Saturday, 18 January 2014

Review: The Visitors by Rebecca Mascull

The Visitors by Rebecca Mascull
Publisher: Hodder & Stoughton
Release Date: 2 January 2014
Rating: ****
Back Cover Blurb: Imagine if you couldn't see. Couldn't hear. Couldn't speak... Then one day somebody took your hand and opened up the world to you. Adeliza Golding is a deafblind girl, born in late Victorian England on her father's hop farm. Unable to interact with her loving family, she exists in a world of darkness and confusion; her only communication is with the ghosts she speaks to in her head, who she has christened the Visitors. One day she runs out into the fields and a young hop-picker, Lottie, grabs her hand and starts drawing shapes in it. Finally Liza can communicate. Her friendship with her teacher and with Lottie's beloved brother Caleb leads her from the hop gardens and oyster beds of Kent to the dusty veldt of South Africa and the Boer War, and ultimately to the truth about the Visitors.


The Visitors is the second historical fiction novel I've picked up in less than a week. It was kindly sent to me by Wish List books, and by the time I'd read the first few lines I was hooked.

The Visitors is a beautiful tale of friendship, romance and learning how to overcome disability. It follows the protagonist, Adeliza (Liza) from birth, right through to adulthood.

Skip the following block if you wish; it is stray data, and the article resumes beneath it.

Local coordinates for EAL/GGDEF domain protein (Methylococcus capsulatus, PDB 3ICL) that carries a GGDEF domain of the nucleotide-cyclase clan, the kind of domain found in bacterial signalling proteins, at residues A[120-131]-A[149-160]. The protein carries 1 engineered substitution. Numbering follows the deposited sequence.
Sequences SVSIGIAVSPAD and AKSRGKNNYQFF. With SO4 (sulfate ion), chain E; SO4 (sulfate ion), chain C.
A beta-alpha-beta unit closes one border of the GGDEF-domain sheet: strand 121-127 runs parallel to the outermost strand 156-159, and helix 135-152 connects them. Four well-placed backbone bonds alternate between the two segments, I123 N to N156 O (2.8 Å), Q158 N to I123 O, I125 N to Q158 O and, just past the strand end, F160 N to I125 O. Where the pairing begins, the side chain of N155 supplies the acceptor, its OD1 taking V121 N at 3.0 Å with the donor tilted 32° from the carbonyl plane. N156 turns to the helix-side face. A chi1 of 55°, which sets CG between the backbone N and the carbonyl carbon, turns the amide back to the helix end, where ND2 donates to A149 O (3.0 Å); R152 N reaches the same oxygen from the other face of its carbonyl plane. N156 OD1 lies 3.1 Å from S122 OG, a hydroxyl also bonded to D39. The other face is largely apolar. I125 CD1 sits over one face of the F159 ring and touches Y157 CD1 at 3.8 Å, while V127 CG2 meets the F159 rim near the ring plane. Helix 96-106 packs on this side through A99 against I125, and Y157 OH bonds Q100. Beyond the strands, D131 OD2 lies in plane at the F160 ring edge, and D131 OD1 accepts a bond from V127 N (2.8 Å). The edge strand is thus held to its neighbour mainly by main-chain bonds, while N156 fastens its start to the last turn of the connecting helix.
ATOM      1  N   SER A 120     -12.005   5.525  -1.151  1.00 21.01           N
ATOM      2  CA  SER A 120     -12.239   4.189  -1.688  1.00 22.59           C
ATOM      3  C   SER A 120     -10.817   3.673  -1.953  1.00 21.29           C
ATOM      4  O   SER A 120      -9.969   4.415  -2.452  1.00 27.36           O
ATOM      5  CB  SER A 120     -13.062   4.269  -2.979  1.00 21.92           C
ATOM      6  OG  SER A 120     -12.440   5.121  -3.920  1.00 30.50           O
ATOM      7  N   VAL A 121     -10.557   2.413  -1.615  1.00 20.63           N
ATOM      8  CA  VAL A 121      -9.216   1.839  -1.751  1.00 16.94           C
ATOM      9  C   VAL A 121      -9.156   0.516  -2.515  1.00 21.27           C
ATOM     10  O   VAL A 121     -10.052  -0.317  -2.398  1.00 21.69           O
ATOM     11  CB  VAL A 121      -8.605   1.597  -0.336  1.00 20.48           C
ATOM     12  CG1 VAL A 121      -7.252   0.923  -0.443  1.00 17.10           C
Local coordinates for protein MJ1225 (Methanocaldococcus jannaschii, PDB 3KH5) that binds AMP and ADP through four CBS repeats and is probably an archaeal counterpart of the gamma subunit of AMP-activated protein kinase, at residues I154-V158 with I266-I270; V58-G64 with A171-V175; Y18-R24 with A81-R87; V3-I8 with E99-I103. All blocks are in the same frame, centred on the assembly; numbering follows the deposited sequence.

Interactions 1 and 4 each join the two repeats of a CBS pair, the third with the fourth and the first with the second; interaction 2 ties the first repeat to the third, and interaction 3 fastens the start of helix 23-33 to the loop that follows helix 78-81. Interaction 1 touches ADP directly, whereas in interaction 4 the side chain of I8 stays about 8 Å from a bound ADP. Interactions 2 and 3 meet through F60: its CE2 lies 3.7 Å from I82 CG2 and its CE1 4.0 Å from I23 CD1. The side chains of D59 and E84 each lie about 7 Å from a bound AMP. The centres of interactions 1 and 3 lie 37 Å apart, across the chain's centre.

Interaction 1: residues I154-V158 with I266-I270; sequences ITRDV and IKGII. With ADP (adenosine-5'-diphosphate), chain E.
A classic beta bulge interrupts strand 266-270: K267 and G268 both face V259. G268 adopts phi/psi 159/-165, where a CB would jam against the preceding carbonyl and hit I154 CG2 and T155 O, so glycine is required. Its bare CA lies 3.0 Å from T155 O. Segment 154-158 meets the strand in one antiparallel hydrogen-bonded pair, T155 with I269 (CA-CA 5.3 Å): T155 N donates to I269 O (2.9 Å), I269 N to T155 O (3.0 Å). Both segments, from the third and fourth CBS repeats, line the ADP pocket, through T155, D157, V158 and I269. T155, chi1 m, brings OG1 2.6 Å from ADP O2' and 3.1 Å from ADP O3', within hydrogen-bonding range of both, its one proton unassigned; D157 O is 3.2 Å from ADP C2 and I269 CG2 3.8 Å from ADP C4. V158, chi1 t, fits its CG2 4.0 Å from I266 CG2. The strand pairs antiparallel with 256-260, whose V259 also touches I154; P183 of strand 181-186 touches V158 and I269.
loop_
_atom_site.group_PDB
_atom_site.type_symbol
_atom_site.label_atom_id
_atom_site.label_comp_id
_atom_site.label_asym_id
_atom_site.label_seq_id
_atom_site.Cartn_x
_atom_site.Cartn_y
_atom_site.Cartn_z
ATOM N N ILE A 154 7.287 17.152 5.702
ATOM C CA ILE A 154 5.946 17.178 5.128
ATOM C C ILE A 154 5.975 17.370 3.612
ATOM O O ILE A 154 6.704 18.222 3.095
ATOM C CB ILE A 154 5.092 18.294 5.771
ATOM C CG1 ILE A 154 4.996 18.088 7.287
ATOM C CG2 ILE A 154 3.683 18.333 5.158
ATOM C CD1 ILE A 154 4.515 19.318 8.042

Liza is born partially sighted (from what I can gather), but after contracting a fever at the age of Two, she is left both deaf and blind, plunged into darkness and silence. Unable to communicate with her beloved family, Liza becomes increasingly frustrated and angry. Her only communication is with the Visitors, the ghosts that she speaks to in her head.

One day Liza escapes from her monotonous routine with her Nanny and runs out into her Father's hop fields where her hand is taken and drawn on to by a complete stranger, who we learn to be Charlotte (Lottie), a young hop picker whose family help Liza's father out every summer.

Lottie has had tragedy in her own life, her sister died at a young age and was blind, which is how Lottie learned to 'finger speak'. Lottie is taken on to help Liza, and we never hear of 'Nanny' again, as Lottie teaches Liza more and more, their friendship blossoms into something beautiful and she is introduced to the rest of Lottie's family. She is particularly taken with Lottie's beloved brother Caleb. I could almost sense that this would have a major impact later on in the book, but I wasn't entirely sure how. I don't want to give anything away, but Caleb is pivotal to how the story ends and I guess in some way also, to the woman that Liza becomes.

The Visitors themselves are also crucial to how certain events play out, but again I don't want to give anything away. I'm not usually a fan of 'ghost' stories, but this novel was so much more...

I still can't quite believe that this is a debut novel as it is so well written. I can't wait to see what the author comes up with next!

You can purchase the Visitors from Amazon online and all good book shops.
 
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